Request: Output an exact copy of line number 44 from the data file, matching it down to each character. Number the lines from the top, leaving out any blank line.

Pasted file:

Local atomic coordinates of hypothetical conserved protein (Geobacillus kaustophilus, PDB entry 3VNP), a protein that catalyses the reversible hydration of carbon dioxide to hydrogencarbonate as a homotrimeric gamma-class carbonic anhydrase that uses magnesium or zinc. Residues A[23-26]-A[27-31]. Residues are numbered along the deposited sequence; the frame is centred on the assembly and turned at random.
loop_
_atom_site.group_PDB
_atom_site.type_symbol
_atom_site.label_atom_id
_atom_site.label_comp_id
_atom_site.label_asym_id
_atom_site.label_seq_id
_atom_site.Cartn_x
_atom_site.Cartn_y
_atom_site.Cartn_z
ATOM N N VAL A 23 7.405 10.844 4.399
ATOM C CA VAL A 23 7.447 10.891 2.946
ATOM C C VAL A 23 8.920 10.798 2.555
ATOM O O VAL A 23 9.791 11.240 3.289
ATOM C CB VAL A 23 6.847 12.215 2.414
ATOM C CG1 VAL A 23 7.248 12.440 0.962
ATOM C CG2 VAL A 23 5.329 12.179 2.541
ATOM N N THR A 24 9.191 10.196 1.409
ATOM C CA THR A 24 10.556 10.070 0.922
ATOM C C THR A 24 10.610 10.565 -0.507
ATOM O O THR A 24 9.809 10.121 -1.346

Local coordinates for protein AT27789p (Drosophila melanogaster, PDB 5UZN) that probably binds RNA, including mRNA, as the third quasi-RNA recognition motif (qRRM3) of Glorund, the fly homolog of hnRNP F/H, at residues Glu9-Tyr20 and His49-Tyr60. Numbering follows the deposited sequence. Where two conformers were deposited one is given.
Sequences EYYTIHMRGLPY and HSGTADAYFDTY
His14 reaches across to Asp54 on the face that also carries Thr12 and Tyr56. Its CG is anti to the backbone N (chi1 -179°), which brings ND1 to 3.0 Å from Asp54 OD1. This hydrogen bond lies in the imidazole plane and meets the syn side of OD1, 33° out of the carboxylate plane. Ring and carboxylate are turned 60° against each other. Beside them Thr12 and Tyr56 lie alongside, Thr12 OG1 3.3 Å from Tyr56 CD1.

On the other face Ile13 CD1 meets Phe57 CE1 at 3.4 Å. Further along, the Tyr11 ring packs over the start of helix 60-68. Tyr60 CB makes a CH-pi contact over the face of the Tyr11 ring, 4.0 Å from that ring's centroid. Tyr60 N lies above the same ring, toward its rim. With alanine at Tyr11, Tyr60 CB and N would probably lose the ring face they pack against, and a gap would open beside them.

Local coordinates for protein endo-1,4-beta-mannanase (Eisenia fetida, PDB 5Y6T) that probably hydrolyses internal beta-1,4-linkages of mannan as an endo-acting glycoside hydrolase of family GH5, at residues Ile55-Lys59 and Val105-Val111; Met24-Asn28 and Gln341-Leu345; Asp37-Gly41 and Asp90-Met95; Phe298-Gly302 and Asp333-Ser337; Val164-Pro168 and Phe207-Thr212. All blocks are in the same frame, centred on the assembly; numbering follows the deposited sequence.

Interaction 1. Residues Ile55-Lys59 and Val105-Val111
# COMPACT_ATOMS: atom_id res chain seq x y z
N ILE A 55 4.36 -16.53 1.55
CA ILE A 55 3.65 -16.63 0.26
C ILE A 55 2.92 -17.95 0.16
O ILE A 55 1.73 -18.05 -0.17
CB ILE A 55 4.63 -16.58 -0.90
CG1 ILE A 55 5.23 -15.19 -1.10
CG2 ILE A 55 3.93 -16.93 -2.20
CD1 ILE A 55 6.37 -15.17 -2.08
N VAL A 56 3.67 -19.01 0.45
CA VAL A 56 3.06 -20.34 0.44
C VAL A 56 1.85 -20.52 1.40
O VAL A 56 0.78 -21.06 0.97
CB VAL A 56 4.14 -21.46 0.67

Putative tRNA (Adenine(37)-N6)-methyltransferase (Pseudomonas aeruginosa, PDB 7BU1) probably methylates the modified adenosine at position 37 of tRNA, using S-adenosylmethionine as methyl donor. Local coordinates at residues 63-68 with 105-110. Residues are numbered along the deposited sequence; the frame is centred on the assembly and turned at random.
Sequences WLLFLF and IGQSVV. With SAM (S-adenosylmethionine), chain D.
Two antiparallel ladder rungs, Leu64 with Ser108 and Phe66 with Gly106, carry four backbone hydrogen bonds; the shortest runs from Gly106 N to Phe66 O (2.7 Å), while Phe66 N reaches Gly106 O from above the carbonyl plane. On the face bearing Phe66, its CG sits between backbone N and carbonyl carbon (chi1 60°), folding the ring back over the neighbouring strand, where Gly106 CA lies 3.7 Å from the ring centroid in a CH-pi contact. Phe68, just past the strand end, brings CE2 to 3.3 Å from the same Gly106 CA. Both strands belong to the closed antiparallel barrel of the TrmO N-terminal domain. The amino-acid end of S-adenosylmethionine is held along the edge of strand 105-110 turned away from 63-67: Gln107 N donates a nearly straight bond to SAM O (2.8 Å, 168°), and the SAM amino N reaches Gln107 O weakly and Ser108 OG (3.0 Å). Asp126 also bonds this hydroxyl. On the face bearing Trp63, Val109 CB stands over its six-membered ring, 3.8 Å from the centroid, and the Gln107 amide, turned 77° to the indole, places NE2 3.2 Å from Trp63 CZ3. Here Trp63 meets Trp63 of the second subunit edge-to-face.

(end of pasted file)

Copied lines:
Sequences WLLFLF and IGQSVV. With SAM (S-adenosylmethionine), chain D.